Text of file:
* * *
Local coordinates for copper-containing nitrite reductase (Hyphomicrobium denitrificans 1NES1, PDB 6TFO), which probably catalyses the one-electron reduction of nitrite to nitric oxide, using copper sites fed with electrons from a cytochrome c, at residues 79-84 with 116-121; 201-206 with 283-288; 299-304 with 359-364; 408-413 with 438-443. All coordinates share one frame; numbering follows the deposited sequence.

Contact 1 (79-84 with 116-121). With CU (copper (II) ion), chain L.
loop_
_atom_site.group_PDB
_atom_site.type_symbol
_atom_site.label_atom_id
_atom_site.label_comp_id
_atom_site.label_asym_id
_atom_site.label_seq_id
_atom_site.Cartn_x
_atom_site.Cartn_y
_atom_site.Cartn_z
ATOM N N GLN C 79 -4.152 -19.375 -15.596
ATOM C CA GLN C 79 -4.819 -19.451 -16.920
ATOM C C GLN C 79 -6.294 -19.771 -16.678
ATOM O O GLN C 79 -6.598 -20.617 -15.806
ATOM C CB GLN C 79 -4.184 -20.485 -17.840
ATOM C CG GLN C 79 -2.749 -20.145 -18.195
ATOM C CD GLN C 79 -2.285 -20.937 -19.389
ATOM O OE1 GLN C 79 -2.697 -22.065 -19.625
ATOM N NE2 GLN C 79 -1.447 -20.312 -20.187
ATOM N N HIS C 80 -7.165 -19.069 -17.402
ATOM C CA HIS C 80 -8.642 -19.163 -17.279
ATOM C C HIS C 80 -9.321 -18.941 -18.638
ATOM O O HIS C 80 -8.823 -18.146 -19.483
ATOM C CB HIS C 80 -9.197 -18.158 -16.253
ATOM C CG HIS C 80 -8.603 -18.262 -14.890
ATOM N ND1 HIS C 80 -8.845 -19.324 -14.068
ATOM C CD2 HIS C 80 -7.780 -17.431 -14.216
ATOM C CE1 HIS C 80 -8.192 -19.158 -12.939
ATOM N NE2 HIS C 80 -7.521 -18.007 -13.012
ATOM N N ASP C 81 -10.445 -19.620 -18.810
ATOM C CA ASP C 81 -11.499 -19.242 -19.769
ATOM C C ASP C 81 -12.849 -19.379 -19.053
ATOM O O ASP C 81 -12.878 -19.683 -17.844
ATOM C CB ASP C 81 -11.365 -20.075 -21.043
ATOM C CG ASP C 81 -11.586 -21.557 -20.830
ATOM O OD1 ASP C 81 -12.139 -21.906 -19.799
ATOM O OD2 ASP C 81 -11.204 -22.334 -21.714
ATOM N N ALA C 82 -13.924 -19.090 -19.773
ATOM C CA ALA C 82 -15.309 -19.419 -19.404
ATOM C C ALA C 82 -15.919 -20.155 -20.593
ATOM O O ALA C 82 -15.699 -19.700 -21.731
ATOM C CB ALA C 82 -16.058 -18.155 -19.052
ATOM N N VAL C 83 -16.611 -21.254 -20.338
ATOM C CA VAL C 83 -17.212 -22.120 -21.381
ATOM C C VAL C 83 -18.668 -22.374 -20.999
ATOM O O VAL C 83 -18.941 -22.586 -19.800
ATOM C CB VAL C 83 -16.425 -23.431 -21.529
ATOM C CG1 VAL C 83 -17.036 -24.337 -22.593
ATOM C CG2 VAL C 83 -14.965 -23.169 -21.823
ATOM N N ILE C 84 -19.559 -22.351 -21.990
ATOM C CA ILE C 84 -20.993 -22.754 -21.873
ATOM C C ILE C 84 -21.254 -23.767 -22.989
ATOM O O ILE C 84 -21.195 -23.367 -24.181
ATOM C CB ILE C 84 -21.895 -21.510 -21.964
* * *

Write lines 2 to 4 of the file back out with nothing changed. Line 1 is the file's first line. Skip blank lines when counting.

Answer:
Contact 1 (79-84 with 116-121). With CU (copper (II) ion), chain L.
loop_
_atom_site.group_PDB